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How to Patch Your Old Pair of Jeans

How to Patch Your Old Pair of Jeans

There’s something to be said for a well-worn garment. The stains, tears, holes, and scratches tell a story. That delicious bowl of pasta left a teeny little red spot on your linen pants. Or you ripped a hole in your jeans on a long bike ride. No big deal. But sometimes, these blemishes go from endearing to unseemly. You can’t be showing up to the party with holes in the ol’ crotch region of your beloved denim pants. But we’re not advocating that you dump your old pair of jeans. And sure you could go to a tailor or a denim repair pro. But we’re advocating for some DIY for those ripped jeans. We’re going to help teach you how to patch your jeans.

What You Need to Repair Your Jeans

Depending on the tear or hole you’re trying to mend, you might use one of a handful of repair methods. Whether you need to sew up a small tear in your denim or patch a large hole in your jeans, you’re going to need a needle and thread. Most basic sewing kits will do the job. Plus, if you’re going to embrace the DIY lifestyle, a decent sewing/repair kit is a worthwhile investment. The thread you choose is purely up to you. Maybe you want a contrasting color for aesthetic purposes. Or maybe you just want a seamless blend of colors. You should be able to find denim thread matching your wash of jeans. A simple white cotton thread almost always looks great on a pair of jeans, too.

You might not need extra denim fabric if you’re repairing a slim, small tear. But, for larger holes or rips, it’s best to reinforce the area with some more denim. And to apply the fabric, there’s no better supplement than an iron. Fabric glue can work sometimes too, but we prefer the iron method. And, of course, a solid pair of fabric scissors is necessary for just about any repair job.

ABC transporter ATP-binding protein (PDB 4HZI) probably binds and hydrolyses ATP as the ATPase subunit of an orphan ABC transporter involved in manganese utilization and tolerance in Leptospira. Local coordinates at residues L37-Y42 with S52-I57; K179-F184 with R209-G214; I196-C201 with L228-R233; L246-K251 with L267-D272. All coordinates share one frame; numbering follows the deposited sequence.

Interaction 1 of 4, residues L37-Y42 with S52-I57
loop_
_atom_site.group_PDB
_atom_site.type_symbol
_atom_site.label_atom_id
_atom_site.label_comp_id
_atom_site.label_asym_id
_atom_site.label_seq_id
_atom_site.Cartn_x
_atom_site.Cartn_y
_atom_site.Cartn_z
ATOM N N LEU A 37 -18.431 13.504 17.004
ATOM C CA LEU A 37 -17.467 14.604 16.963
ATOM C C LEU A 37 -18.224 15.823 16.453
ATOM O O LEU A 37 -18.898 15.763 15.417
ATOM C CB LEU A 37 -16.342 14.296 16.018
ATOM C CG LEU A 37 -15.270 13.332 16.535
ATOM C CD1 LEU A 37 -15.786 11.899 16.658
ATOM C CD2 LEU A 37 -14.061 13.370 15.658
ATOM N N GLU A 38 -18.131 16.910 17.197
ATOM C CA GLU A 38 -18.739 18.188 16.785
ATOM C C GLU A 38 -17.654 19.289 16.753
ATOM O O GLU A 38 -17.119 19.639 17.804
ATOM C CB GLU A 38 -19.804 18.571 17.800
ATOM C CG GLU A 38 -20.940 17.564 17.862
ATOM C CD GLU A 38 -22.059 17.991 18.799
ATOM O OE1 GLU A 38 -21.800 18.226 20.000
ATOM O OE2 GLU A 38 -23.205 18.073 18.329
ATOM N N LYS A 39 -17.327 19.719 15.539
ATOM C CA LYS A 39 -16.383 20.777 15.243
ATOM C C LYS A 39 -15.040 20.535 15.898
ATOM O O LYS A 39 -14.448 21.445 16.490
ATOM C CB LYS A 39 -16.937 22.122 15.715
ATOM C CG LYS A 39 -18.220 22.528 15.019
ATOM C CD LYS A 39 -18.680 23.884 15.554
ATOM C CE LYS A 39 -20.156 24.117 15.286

Do I Need a Sewing Machine?

Most modern households don’t have sewing machines anymore. So, unless you know a seamstress or seamster, it might be hard to find a sewing machine to borrow. While it might offer more security to your repair, it isn’t exactly necessary. You can craft a durable patch with just an iron, some fabric, and a needle and thread. But, if you do have a sewing machine, Levi’s actually produced a pretty great how-to video to patch your jeans.

How to Patch Ripped Jeans

Step 1: Trim the Edges

Trim away the excess strands of fabric around the edges of your tear or hole for a clean working area.

Step 2: Flip Your Jeans Inside Out

Unless you’re going for a unique aesthetic choice, it’s best to affix your patch on the inside of your jeans. You’ll end up with a sturdier fix and it’s easier to blend the patch with the original pair of jeans. At this point, it’s also important to put a bit of cardboard inside the flipped-out pant leg to protect your jeans.


Step 3: Cut Your Denim Fabric

Use your fabric scissors to cut your patch from the iron on denim fabric. Make sure to keep the patch just a bit larger than the hole itself.

Step 4: Iron Your Patch

Follow the instructions on your denim fabric to iron on your patch. Usually, it’ll take about a minute or so of ironing. Make sure to use even heat and pressure while ironing.


Step 5: Sew Around the Edges

For extra protection and to ensure your patch stays firm, go ahead and stitch with a criss-cross pattern around the edges of your patch (once it’s cool, of course). When wrapping up, make sure to tie off your thread on the inside of your jeans.

Optional Step 5.5: Stitch Across Your Patch

If you’re not satisfied with the simple look of a denim patch, you can stitch across the outside of your jeans. You can either use the matching denim thread or go for a white cotton thread. Start from the inside of your jeans and stitch back and forth horizontally with your thread. Don’t pull too tight – you don’t want to scrunch up your pant leg. Make sure to completely cover the patched hole and then tie off your thread on the inside of your jeans.


Step 6: Wear Your Jeans!

Now that you’ve properly fixed your old pair of jeans, wear them with confidence! And if you get any more rips, now you know how to handle them.

Want to read more about caring for your denim jeans? Click here for Cool Material’s Guide to Denim.

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